Wednesday, December 24, 2008

Holiday Note

As Christmas quickly approaches (tomorrow actually) don't forget to thank the people that have supported you all year. If you think about it for a minute you'll probably come up with a much bigger list than you thought you would. Thank your:
  • supervisor/manager,
  • team members,
  • assistants,
  • organization,
  • mentors,
  • family members,
  • business associates,
  • students/learners,
  • office mates,
  • financier,
  • lawyer,
  • dry cleaner,
  • insurance agent,
  • mail delivery/newspaper delivery, and
  • God.
The list goes on.

You didn't get where you are, all by yourself. You can't do what you do, all by yourself. Skip to the end of the Scrooge movie and go right to the thanks!

Have a Merry Christmas and a Happy New Year!

Friday, December 19, 2008

Look For Results, Not Salutes

“Look for results, not salutes.” This is a great quote that comes from a chapter in Captain D. Michael Abrashoff’s book, It’s Your Ship: Management Techniques from the Best Damn Ship in the Navy. In it he describes how he broke down the time honored traditions of officer/enlisted separations. Not completely, of course, but enough to make a harmonious difference.

It takes just simple things sometimes to make a difference, and to show that you, as a manager/supervisor, are part of the team and not just the overseer. For instance, Captain Abrashoff talks about taking his place at the end of the food line at steel beach picnics (cookouts on the flight deck). This just normally is not done – officers go to the front. It wasn’t long, of course, before other officers took his cue and were doing the same thing. Going to the end of the line was one of many ways of showing his crew that he genuinely cared for them and he was working WITH them.

You can easily use these same types of techniques in civilian business. Just like the military, we also have ranks and privileges – executive parking spaces, cafeterias, even restroom’s. But take a look at the difference in where you spend most of your time. In your office – which is segregated far from the lower ranks?

I often talk about Tom Peters' concept of MBWA (management by wandering around). Step out of your hideout and become part of the team. Make it habit to eat in the break room once a week. Give staff the opportunity to talk with you freely, whether they’re happy about something or concerned. This is where new ideas and improvement comes from.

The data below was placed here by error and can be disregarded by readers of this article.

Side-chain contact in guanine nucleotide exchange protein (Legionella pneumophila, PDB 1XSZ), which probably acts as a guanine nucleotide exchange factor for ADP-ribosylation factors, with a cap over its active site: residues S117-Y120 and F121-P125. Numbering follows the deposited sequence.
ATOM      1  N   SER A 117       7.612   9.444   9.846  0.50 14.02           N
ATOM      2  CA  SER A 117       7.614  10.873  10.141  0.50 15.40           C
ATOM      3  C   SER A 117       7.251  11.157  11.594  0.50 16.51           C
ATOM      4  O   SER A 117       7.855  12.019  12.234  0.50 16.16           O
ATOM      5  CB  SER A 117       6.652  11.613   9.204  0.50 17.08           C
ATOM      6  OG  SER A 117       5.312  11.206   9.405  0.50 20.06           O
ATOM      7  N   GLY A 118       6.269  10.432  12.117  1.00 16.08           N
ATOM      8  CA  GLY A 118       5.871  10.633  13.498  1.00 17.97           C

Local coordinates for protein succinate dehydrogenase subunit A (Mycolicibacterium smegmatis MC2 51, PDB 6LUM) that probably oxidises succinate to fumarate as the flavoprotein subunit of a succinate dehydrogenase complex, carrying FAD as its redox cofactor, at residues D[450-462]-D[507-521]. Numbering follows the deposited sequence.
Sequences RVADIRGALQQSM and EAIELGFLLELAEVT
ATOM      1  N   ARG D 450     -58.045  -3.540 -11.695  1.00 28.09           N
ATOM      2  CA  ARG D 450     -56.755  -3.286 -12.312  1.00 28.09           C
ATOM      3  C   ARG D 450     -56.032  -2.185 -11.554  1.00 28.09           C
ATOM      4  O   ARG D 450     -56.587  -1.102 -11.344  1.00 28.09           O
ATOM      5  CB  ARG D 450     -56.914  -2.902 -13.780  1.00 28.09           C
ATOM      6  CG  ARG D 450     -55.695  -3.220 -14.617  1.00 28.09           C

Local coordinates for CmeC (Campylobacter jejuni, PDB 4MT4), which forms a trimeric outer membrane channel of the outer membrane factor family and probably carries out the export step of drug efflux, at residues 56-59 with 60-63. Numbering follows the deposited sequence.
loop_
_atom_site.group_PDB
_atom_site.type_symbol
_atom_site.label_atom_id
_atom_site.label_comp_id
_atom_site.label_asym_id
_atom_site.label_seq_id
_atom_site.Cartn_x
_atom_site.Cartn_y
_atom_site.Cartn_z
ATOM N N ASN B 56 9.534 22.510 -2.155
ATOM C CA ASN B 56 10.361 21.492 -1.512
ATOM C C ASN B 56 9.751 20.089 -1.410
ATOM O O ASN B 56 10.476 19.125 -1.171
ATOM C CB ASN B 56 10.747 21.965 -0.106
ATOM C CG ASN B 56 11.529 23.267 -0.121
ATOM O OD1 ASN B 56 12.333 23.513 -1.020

Thursday, December 11, 2008

More Than A Manager

In order to be a successful supervisor or manager you also have to be a motivator. With that comes a number of roles - coach, facilitator, and trainer. You must constantly be working with your staff in order to help them be more successful. Motivated staff means greater work performance and more success for your business.

You have to understand that YOU directly affect your staff's motivation to perform. You also have to understand that you're either a positive or negative motivator. Be a coach, a facilitator and a trainer, and you'll be the positive motivator.

Motivation, for the most part, is intrinsic, meaning it comes from within us. We naturally want to be involved rather than just being a bump on a log. A big part of motivation comes from having the ability to do things for ourselves and being involved in projects. Knowing that we're an actual contributor to the organization. There has to be more than just incentive bonuses and awards. Those things would take on a whole new meaning when it's the result of increased responsibilities and knowledge.

Your staff need to know that you care, not just that you know your "job". Coach them and train them. Keep them interested and involved. You'll find that it goes a very long way.
By the way - yes I'm a Bears fan!